I was thrilled. Until we realized he read 150 pages of the wrong book! He “didn’t remember” me telling him which book to read, and it didn’t occur to me to be specific with my sitter.

Epic Mom fail.

And on top of that,  I was rushing to get him out of basketball camp early to get him to another town for this class and I forgot to bring him a journal he needed for the class too.

Feeling better about your parenting skills now, aren’t you?

Despite the knots in my stomach as I offered lame excuses to the teacher, it all worked out and he actually enjoyed the class, even without having read a single page. To reward him for his positive attitude, I took him for a frappucino at Starbucks. A little redemption.

But alas, our detour made us late getting home and we had to rush to get him dressed for his baseball game that night. Then he couldn’t find his game jersey. Anywhere.

Little League baseball on carpoolcandy.com

The jersey in question

We turned the house upside down and as the minutes ticked away…. he was 10, then 20, then 25 minutes late for warm ups. He started yelling at me and refused to answer every time I asked him to retrace his steps on the last time he wore it. I started to get angry (again) and we argued until he finally found it in the bottom of the car trunk. Grrrr.

As I dropped him a full 30 minutes late for warm ups, he slammed the door of the car and didn’t even look at me.

Another banner day of parenting.

Every time I thought of Eli at camp I felt sad, and I couldn’t shake my bad behavior with Aden for the rest of the night. If I had been less tired, more patient, more organized, more focused, I could have handled each situation better, with a less unpleasant outcome.

So far, my boys seem to be forgiving (or perhaps just completely indifferent) when I have a bad parenting day.  But I’ve realized in my 15+ years of this mom gig, that while it feels really crappy when you screw up, you always have another chance to make it right.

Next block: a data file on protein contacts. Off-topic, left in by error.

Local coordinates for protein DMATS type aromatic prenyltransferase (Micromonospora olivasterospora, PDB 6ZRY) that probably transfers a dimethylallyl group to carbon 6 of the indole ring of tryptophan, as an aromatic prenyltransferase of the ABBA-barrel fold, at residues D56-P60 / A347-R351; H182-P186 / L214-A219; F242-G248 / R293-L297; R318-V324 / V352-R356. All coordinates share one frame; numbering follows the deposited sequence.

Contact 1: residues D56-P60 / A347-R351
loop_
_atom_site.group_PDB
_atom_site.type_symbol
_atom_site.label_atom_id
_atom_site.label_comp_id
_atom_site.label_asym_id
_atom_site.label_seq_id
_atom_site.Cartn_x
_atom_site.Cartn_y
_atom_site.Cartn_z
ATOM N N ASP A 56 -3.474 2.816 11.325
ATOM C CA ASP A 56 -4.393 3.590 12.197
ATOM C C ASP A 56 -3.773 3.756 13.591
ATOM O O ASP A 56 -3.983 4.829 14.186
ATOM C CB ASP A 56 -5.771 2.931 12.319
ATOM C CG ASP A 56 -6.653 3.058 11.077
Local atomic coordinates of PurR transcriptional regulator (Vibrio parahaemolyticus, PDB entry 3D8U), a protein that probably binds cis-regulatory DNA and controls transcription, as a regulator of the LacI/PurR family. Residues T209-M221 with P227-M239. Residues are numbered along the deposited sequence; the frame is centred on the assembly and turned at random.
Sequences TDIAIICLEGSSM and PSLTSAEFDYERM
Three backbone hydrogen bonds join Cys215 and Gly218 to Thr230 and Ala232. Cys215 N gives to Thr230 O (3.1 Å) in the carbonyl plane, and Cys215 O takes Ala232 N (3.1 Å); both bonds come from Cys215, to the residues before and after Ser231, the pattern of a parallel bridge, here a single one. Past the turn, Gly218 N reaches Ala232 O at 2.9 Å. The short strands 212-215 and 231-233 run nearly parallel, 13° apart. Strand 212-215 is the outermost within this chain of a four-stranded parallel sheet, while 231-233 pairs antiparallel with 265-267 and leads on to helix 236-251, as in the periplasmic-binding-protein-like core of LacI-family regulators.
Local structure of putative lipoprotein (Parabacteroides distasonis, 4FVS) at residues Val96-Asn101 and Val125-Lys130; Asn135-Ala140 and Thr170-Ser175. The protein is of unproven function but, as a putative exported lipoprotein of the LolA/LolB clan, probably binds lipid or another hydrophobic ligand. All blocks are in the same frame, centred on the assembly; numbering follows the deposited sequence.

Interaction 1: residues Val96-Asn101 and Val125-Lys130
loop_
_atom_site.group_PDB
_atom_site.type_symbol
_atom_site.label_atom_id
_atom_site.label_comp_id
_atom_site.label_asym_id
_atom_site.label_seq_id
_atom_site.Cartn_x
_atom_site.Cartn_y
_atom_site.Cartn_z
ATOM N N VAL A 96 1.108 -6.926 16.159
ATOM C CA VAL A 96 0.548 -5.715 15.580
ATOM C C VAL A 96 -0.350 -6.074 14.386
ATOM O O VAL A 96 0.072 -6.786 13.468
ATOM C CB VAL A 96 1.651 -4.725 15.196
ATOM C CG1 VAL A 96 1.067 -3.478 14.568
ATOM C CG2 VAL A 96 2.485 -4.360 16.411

You have no choice but to wake up and try again.

Make me feel better by sharing one of your low parenting moments in the comments.

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6 responses to “Those days you wish for a parenting do-over

  1. Lois Schaffer

    Next summer, send them to a sleep away camp for four weeks. You all need a rest from each other. Been there done that.

  2. Ruth-Ellen Amen

    ditto to all the heart-felt comments above!

  3. It is nice to know that we all have those days! The problem is that those bad moments always seem to be so much more memorable than the times we actually get it right!

  4. Grandpa Mike

    You are a true triple threat: a working woman, a wonderful wife and a great mom of three boys. To deal with this at all is amazing but to do it as well as you do consistently is truly incredible. I’m just surprised that you don’t have do-over days almost every day. I vote for you as mother of the year. And the good news is that help is on the way. Grandma and Grandpa will soon be coming to the rescue. Hang in there.

  5. This sounds like every other parent. I could recall so many times I probably screwed up big time, We want to do it all and the imperfections are incidental to the love. They know what a great mom you are! Tomorrow is a new day! That’s life and kids. Ila